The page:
China’s State Council this week released new definitions of conduct punishable under the 2014 counterespionage act, which will empower state security agents to bar foreigners from entering China if they are considered likely to conduct activities that threaten national security. At the South China Morning Post, Nectar Gan reports:
[… Security agents] can also stop individuals suspected of espionage from leaving China.
And the authorities can order that foreigners who have violated the counter-espionage law be deported.
[…] The definitions of conduct punishable under the law have also been broadened under the new rules.
They include behaviour – such as using religion or cults to harm national security – that goes beyond standard definitions of espionage, namely the practice of obtaining information about a foreign government by spying.
The State Council considers “hostile groups” to include any groups that challenge the power of the Communist Party or the “socialist system”, according to the rules. [Source]
Swedish human rights worker Peter Dahlin, detained in China in January 2016 for allegedly engaging in acts that damage national security, was deported under the counterespionage law. The 2014 counterespionage law was passed as the beginning of a series of security legislation passed under Xi Jinping in recent years, including a 2015 counterterrorism law, a 2016 law on the management of foreign NGOs, a 2017 cybersecurity law, and a 2017 intelligence law. The series of legislation was described by the New York Times’ Edward Wong as being part of Xi Jinping’s larger drive to ensure “ideological security” by combatting “Western influence.” Meanwhile, official awareness campaigns warning of the danger of foreign intelligence actors have been publicized.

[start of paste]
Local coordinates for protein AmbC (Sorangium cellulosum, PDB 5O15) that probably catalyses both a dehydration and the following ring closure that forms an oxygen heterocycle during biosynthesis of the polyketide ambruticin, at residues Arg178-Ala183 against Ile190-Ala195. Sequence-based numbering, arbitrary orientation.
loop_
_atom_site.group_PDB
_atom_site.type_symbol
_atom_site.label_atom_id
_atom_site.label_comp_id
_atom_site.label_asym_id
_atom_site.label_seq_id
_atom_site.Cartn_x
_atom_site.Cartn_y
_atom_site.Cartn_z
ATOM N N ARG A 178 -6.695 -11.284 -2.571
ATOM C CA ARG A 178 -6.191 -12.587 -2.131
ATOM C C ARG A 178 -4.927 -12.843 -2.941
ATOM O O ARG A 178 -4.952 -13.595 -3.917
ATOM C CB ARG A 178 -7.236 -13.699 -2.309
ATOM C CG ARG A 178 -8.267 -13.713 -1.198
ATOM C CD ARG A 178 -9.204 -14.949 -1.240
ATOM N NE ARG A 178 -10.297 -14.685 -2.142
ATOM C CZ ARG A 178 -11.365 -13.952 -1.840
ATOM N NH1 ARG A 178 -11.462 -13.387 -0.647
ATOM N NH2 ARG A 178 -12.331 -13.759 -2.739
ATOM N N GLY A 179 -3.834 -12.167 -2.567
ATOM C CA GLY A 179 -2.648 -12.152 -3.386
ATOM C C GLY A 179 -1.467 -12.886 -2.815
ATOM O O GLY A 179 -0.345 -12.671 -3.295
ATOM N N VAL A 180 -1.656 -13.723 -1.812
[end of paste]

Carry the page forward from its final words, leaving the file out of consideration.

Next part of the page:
At Reuters, Christian Shepherd and Michael Martina describe the criticism that Xi’s security laws have faced, and further describe the widening power of the counterespionage law—which can be used against both foreign and Chinese nationals—following the new State Council definition:
Over five years, President Xi Jinping has ushered in a flurry of new state security legislation to defend China from perceived threats both inside and outside its borders.
Rights groups and foreign governments have criticised the national security laws as being written in such a way to allow the party state to target activists or dissidents who challenge the Communist Party or call for political reform.
[…] Foreign individuals or groups who fabricate or distort facts and issue information that harms China’s national security can be punished, as can people who do not listen to advice and meet individuals that harm national security, according to the new regulations.
The government can block foreign individuals suspected of endangering national security from entering China, and Chinese nationals suspected of “betraying the motherland” can be detained, they say. [Source]
“Foreign hostile forces” have been implicated in several recent political prosecutions of Chinese activists and rights lawyers. Lawyer Xie Yang claimed that he had been“brainwashed” during training in Hong Kong and South Korea in a video confession believed to have been obtained by coercion. Following former lawyer and rights activist Jiang Tianyong’s recent two year prison sentence for “inciting subversion,” state media heaped blame on “foreign, anti-China” forces. Foreign media interviews and influence and funding from abroad were also flagged in the prosecution of Jiang’s colleague Li Heping; in the cases of lawyers Zhou Shifeng and Wang Yu; against Taiwanese activist Lee Ming-che (recently sentenced to five years in prison for “subversion”); and in the trials of labor activists and the interrogations of feminist activists.